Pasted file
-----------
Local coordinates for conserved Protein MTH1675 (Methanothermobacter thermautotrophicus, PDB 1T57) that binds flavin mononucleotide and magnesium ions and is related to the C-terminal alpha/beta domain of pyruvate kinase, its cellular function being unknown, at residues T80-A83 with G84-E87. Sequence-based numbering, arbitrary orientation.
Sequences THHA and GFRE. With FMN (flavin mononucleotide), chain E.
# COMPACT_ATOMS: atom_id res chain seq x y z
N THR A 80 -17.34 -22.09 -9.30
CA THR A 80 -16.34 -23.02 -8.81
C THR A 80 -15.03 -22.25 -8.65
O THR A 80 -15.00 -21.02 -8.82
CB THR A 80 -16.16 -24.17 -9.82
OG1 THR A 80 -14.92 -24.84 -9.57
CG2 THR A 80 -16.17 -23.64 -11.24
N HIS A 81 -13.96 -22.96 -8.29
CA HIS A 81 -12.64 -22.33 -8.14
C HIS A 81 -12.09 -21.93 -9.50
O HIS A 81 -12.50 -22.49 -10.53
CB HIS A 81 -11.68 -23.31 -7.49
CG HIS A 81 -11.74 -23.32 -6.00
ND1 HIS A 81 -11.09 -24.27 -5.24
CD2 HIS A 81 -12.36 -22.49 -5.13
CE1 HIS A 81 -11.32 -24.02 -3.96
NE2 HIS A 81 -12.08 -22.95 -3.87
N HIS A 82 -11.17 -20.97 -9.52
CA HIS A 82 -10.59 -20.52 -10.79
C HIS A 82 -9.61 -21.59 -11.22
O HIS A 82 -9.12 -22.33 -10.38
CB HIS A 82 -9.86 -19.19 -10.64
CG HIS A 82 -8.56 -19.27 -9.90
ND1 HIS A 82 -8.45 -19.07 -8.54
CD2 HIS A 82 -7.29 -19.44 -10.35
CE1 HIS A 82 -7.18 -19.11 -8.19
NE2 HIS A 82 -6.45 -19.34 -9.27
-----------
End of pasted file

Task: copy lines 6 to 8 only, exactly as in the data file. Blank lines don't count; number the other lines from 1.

C THR A 80 -15.03 -22.25 -8.65
O THR A 80 -15.00 -21.02 -8.82
CB THR A 80 -16.16 -24.17 -9.82